Why, then, all this hub-bub about the SSPX having to accept Vatican II before they receive “full communion”, a term which I think is an oxymoron? Oh well, it’s not for me to question why but merely do or die, I guess.

  21. Francesco says:

    The reality is that they don’t even accept Vatican II. What they mean by Vatican II is usually the “spirit” of Vatican II, which I believe was a hallucination that they saw while smoking one joint too many in the 60s, if you know what I mean.

  22. Wm. Christopher Hoag says:

    Can we ask persons to accept to simply accept the inspiration and inerrancy of Scripture in all its parts?

    Or…can we ask persons to accept the Fourth Lateran Council: “There is but one universal Church of the faithful, outside which no one at all is saved.” (Pope Innocent III, Fourth Lateran Council, 1215.) ;-)

  23. Nathan says:

    What gives this question particular pertinence is that, up to the election of Pope Benedict, in many quarters of the mainstream Church (admittedly an ambiguous concept) this was a question that simply couldn’t be asked.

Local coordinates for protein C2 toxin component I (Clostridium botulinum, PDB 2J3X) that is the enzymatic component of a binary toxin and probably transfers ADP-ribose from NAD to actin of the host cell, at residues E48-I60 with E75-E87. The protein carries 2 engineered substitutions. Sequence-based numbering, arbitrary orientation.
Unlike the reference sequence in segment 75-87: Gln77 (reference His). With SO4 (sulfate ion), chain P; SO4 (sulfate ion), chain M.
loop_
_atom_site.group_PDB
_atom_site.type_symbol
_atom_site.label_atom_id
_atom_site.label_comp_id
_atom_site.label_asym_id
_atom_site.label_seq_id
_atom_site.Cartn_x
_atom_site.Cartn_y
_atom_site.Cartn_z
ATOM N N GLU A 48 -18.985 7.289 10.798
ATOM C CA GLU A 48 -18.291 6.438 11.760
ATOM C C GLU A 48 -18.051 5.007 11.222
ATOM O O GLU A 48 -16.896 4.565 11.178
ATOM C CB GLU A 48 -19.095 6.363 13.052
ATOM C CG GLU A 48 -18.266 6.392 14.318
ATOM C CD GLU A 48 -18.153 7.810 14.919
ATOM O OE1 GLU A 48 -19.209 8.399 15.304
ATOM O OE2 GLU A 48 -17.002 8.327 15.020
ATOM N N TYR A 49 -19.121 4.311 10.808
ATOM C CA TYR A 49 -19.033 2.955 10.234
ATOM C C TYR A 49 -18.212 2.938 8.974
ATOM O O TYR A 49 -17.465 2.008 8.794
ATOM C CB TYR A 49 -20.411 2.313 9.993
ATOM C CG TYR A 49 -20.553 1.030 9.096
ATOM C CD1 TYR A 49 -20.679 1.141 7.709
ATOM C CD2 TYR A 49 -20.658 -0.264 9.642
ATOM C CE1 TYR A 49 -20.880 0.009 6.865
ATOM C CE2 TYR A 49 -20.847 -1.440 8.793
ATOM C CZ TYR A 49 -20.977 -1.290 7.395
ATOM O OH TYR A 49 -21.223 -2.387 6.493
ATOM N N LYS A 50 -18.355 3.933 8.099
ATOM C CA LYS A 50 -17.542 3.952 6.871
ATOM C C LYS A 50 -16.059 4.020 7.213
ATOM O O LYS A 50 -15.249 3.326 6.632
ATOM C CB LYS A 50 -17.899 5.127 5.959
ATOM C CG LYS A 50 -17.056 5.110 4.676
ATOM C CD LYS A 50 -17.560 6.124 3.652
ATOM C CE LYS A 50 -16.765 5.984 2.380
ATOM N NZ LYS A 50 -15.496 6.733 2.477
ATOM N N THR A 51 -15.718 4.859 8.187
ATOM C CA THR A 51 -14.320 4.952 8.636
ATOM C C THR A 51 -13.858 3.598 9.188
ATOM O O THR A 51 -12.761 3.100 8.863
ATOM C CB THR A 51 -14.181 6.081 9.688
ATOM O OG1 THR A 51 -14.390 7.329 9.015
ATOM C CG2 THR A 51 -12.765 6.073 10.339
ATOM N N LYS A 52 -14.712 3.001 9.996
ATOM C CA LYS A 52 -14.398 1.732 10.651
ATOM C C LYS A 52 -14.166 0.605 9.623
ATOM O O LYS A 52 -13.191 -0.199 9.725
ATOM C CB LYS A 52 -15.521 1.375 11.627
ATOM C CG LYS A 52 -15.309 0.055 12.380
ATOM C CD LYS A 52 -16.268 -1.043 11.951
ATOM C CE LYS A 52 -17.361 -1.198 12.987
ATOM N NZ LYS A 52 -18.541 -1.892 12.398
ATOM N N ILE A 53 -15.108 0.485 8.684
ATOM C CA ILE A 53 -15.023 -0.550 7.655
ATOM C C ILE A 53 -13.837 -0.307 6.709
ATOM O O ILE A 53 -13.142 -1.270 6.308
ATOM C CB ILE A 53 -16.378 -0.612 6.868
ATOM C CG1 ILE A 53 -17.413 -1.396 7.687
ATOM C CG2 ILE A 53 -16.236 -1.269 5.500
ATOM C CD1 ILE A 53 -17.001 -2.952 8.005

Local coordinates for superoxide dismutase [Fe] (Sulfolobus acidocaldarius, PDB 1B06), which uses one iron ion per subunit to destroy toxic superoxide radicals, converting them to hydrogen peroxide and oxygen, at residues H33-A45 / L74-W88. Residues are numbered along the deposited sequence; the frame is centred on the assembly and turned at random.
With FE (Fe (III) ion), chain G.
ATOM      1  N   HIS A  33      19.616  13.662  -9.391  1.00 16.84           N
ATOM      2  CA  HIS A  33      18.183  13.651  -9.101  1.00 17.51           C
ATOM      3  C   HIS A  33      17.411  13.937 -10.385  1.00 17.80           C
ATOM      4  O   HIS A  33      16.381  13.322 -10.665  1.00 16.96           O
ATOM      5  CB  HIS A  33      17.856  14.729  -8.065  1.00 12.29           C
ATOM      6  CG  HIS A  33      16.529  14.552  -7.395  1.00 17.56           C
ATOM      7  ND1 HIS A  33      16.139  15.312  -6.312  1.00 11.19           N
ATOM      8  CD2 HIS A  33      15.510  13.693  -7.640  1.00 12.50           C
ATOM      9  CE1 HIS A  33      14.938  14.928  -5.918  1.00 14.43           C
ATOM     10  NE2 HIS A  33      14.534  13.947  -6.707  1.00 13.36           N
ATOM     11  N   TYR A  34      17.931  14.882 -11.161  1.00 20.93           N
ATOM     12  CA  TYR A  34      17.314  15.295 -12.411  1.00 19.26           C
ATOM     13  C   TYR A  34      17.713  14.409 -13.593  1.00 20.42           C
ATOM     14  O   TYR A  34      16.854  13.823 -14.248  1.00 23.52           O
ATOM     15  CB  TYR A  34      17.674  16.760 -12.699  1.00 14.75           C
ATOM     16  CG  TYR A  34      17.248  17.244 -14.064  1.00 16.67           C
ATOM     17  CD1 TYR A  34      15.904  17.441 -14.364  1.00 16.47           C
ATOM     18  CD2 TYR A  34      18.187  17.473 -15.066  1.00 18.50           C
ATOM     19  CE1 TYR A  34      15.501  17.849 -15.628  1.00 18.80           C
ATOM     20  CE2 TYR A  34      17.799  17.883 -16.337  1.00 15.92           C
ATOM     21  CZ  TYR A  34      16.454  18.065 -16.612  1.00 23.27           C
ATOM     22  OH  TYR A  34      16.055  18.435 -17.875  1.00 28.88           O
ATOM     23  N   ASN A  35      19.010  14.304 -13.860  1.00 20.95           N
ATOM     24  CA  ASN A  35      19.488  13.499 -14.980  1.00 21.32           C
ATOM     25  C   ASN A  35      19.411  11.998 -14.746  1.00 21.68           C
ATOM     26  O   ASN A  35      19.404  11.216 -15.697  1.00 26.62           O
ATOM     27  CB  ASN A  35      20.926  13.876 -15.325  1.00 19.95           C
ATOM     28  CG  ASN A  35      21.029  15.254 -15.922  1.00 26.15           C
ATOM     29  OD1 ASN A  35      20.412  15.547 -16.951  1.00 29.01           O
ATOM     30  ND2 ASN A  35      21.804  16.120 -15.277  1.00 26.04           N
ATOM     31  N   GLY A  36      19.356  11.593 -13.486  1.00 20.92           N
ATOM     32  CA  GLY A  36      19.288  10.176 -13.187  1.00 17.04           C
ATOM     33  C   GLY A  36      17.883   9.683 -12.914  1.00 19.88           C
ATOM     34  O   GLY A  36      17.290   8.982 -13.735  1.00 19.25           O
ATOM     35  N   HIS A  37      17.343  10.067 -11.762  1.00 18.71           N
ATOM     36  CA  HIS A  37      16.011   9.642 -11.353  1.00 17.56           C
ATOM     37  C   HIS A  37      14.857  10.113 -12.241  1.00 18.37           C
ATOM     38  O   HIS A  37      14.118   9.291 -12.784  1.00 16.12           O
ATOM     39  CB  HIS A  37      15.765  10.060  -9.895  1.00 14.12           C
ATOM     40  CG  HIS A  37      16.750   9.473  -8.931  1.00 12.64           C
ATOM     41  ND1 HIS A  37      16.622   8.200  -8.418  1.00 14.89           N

In Christ,

  24. Brian Edward Miles says:

    I think when all understand Vatican II correctly (both the SSPX and the modernists) we may find that it is the SSPX who needs to insist that the modernists accept Vatican II.

  25. RBrown says:

    And there seems to be a lot of confusion about “pastoral”. For liberals, of course, it mean “doing things MY way”. Yet for authentic Catholics it ought mean the application of the Church’s moral teachings to a particular situation, usually a historical situation. Or?
    Comment by Jack

    Why would you limit it to moral teachings?

  26. QC says:

    Here’s an anti-Catholic site that actually gets it–notice especailly the section on the Vatican II and post-Vatican II endorsement of Trent:

    http://www.behindthebadge.net/apologetics/discuss132.html

  27. chironomo says: